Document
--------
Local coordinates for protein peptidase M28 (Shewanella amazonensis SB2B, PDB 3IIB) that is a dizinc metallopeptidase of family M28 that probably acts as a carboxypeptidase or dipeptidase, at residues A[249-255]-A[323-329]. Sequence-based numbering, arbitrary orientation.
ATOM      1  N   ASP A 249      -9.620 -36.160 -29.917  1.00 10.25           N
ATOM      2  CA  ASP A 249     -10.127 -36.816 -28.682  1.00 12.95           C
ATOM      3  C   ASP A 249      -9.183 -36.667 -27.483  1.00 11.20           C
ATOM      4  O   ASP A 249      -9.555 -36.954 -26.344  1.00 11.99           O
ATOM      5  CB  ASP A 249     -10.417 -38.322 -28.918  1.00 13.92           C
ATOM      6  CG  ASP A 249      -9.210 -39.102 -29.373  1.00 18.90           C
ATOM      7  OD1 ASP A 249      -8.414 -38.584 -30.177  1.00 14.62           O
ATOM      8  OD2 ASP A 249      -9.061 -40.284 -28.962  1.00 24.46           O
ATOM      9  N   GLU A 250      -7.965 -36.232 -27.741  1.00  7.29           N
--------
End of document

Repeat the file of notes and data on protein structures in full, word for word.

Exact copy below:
Local coordinates for protein peptidase M28 (Shewanella amazonensis SB2B, PDB 3IIB) that is a dizinc metallopeptidase of family M28 that probably acts as a carboxypeptidase or dipeptidase, at residues A[249-255]-A[323-329]. Sequence-based numbering, arbitrary orientation.
ATOM      1  N   ASP A 249      -9.620 -36.160 -29.917  1.00 10.25           N
ATOM      2  CA  ASP A 249     -10.127 -36.816 -28.682  1.00 12.95           C
ATOM      3  C   ASP A 249      -9.183 -36.667 -27.483  1.00 11.20           C
ATOM      4  O   ASP A 249      -9.555 -36.954 -26.344  1.00 11.99           O
ATOM      5  CB  ASP A 249     -10.417 -38.322 -28.918  1.00 13.92           C
ATOM      6  CG  ASP A 249      -9.210 -39.102 -29.373  1.00 18.90           C
ATOM      7  OD1 ASP A 249      -8.414 -38.584 -30.177  1.00 14.62           O
ATOM      8  OD2 ASP A 249      -9.061 -40.284 -28.962  1.00 24.46           O
ATOM      9  N   GLU A 250      -7.965 -36.232 -27.741  1.00  7.29           N